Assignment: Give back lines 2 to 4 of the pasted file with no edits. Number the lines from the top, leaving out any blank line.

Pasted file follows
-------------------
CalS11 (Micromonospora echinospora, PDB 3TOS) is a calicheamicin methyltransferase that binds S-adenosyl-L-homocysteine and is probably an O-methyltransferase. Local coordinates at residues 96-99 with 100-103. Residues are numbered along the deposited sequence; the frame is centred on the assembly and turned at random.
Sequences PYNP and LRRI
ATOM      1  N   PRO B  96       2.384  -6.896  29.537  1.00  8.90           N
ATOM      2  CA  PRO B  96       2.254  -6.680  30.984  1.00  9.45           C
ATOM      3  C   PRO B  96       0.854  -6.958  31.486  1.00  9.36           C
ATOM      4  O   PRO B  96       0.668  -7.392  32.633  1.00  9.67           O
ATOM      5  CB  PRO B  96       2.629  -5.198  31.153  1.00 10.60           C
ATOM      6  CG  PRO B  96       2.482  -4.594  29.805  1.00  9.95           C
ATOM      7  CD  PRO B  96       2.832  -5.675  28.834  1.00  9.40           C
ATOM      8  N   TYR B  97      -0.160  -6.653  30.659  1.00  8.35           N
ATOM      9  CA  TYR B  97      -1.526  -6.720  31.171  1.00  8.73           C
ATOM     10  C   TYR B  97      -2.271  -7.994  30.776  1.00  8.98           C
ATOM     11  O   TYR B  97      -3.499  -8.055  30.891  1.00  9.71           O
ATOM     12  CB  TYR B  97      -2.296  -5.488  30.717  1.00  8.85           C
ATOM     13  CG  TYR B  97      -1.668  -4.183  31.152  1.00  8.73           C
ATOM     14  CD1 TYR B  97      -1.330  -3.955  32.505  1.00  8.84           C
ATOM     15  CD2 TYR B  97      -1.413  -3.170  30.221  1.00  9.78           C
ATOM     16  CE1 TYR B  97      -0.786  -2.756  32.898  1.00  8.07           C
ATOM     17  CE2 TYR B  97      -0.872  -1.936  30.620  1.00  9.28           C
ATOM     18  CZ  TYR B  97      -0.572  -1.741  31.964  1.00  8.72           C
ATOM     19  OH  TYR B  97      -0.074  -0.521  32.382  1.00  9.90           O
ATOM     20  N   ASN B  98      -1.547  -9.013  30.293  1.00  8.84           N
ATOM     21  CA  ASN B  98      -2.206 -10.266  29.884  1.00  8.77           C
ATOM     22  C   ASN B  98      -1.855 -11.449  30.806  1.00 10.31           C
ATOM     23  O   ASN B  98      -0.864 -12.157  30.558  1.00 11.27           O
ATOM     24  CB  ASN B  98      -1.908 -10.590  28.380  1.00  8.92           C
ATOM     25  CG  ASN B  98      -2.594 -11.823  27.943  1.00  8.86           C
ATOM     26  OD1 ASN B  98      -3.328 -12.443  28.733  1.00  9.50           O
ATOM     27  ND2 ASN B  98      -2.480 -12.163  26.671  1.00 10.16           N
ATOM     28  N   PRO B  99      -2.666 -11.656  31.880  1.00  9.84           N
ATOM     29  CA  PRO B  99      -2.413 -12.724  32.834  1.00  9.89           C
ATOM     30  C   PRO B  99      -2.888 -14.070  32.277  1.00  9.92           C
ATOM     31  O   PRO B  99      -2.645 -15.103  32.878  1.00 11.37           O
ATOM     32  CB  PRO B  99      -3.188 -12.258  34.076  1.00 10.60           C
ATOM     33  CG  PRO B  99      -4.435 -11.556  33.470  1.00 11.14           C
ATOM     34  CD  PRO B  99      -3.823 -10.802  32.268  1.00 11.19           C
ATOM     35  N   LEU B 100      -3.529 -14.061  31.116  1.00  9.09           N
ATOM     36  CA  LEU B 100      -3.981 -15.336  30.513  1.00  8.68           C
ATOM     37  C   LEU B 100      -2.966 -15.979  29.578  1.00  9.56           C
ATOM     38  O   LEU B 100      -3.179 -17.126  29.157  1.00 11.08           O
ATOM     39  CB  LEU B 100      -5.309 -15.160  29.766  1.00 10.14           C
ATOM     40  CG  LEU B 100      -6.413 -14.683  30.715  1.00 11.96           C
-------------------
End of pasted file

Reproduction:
Sequences PYNP and LRRI
ATOM      1  N   PRO B  96       2.384  -6.896  29.537  1.00  8.90           N
ATOM      2  CA  PRO B  96       2.254  -6.680  30.984  1.00  9.45           C